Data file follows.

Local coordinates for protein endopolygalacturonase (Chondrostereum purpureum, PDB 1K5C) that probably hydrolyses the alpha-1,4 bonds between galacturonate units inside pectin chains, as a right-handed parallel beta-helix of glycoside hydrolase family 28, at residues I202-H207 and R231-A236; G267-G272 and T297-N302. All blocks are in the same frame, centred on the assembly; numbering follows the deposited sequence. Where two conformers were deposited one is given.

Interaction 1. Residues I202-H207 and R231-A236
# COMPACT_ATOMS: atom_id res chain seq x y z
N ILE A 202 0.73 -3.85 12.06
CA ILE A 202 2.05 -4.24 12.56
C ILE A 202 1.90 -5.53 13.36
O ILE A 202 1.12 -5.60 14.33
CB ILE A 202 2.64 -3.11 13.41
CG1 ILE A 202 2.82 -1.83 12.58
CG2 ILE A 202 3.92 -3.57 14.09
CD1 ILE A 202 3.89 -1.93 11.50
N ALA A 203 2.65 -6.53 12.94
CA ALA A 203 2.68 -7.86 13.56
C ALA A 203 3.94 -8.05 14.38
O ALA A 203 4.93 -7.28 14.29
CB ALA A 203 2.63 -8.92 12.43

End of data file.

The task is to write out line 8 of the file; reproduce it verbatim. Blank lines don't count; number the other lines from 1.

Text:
CB ILE A 202 2.64 -3.11 13.41